Tuesday, December 18, 2012
(A version of this column first appeared in 2002)
It was a Christmas season long ago; my wife and I had recently celebrated our second wedding anniversary. Our own children were yet to be when one single nine-year-old stranger taught us a dramatic lesson of Christmas love in one short encounter.
Every Christmas, the Jaycees in the town where we were living conducted a Christmas Shopping Spree for underprivileged children. The kids were treated to a one-night opportunity to buy themselves something for Christmas.
The Jaycees sold light bulbs door-to-door in the fall to raise money for the event. The idea was to divide the profits for each Jaycee to take a kid, who probably would not have seen a very significant Christmas, on a shopping outing to buy his/her Santa Claus presents.
My wife and I picked up our assigned recipient — a nine-year-old boy, Joey — and headed for downtown with a very excited child and a twenty-dollar bill. Twenty dollars would buy an awful lot in the 1950s.
Our children had not yet been born and the whole idea of taking a child on a shopping trip and playing Santa Claus was novel to us. So, when we arrived at the variety store amidst a host of toys and treats, we asked, “What do you want to buy first?'
We were surprised at his answer: “I need to get my brothers and sisters a Christmas present.” As I said, twenty bucks would buy a lot back them but this child, we discovered, had five siblings at home who had little hope for a Christmas present of any sort. We explained to him that he only had twenty dollars and he would have to be prudent to make the money go very far. This didn't faze him as he picked out a doll for his baby sister. An airplane for a little brother followed. Then, another doll for another sister and so on until all his brothers and sisters were remembered — one by one.
He was insistent, too, that each present be gift-wrapped with just the right touch — a pink bow for baby sister, blue for brother Donnie — because it was his favorite color and so on until every gift had been wrapped under Joey's personal supervision. The tag on each package read: “From Santa Claus” in Joey's youthful handwriting. He took no credit for his generosity. In fact, I don't think he thought in terms of generosity — but only in love and compassion. His love spread that night, as other shoppers, waiting in line for free wrapping, understood what was taking place and remained understanding and patient as they exhibited their own version of the Christmas Spirit.
And now we asked, “What about a present for yourself?' He replied, “I still don't have a present for my Mom and Dad.”
We were astounded. This kid had bought presents for all his siblings and now without a notion of a present for himself, he thought of his Mom and Dad, who had recently been laid off from his job,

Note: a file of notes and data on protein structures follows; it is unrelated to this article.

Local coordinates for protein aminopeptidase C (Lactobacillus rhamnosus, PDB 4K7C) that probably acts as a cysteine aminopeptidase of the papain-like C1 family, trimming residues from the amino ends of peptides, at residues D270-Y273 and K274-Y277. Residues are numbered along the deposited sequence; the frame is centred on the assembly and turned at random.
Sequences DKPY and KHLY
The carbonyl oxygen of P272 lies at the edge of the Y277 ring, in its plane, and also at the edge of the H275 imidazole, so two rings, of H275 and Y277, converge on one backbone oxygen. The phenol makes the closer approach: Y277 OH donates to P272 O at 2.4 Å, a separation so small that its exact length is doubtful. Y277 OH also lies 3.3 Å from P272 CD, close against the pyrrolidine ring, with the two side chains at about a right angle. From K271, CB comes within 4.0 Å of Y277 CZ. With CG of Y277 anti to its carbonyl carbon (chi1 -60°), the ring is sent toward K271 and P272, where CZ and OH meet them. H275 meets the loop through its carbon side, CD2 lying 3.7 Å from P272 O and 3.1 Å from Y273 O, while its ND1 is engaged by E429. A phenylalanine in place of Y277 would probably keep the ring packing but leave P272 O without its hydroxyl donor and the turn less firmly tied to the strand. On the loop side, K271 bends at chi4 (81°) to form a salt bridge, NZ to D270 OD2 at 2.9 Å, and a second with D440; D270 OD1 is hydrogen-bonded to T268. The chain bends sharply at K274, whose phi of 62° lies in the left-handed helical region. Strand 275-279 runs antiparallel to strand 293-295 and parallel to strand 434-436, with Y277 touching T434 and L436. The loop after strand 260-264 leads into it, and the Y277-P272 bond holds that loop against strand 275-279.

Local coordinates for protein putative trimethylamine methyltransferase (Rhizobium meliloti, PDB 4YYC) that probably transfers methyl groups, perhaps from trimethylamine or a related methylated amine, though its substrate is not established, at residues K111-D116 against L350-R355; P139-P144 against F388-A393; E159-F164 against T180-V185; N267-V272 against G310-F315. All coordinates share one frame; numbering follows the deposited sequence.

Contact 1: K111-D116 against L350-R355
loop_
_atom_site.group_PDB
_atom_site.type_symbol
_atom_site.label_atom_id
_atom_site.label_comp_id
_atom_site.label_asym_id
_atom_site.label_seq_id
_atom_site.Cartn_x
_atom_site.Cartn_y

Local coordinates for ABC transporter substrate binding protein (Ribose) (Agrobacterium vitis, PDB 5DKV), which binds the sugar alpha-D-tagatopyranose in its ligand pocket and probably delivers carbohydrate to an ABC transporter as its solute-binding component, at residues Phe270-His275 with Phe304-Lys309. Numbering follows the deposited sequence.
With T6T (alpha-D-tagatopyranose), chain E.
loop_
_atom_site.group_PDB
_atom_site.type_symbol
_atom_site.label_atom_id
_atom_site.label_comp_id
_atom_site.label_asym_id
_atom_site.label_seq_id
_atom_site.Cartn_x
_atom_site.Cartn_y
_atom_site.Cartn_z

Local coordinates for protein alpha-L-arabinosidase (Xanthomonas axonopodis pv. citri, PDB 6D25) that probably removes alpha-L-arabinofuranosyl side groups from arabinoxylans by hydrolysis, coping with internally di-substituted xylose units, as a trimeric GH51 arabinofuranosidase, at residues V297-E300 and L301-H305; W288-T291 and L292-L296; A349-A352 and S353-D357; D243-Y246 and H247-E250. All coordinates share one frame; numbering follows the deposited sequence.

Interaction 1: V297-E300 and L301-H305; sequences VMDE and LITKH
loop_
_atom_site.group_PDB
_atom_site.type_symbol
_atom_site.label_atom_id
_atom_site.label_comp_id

After making choices for his parents — a simple screwdriver set for Dad and some bath powder for Mom — Joey said, “I reckon all of the money is gone and I don't really want anything for myself but I sure would like to buy a present for our dog if there is a little left.” He bought “Happy” a bright red ball.
Joey's supposition that the money might be expended was a gross understatement. It was gone after the second brother's gift but my wife and I were not about to tell him so.
We replied, “No, you still have enough to buy yourself a nice present,” as my wife checked her pocketbook to see just how much cash we had left of our own.
It was at that moment that she and I silently but excitedly knew for sure what our Christmas present to each other would be that year — a Merry Christmas for Joey and his family — no matter the damage to our young-married budget.
We shopped 'til we dropped. Dropped deeply, that is, into the true spirit of giving. It was an experience I would never forget and it fashioned our Christmas giving forever.
You should have seen the faces of Joey's family as we deposited him and his armload of presents at the front door of their ramshackle rural home. I don't believe that I have ever encountered such joy — both Joey's and his siblings.
And what did Joey finally buy for himself? A board game. He happily explained that it was something that he could share with the whole family.
We never saw or heard from Joey or his family again. But I truly believe there is a vibrant mature Christian Soul walking this earth today — spreading joy and generosity wherever he goes — just as he did that night long ago. I believe that most of humanity can still experience that same generous, youthful heart that taught a young couple the true spirit of Christmas.
Merry Christmas, Joey! Wherever you are.
And — Thanks for illustrating for us all that it is indeed more blessed to give than to receive.
John Brock is retired and lives in Georgetown County. He can be reached by mail in care of this newspaper or by Email at firstname.lastname@example.org.
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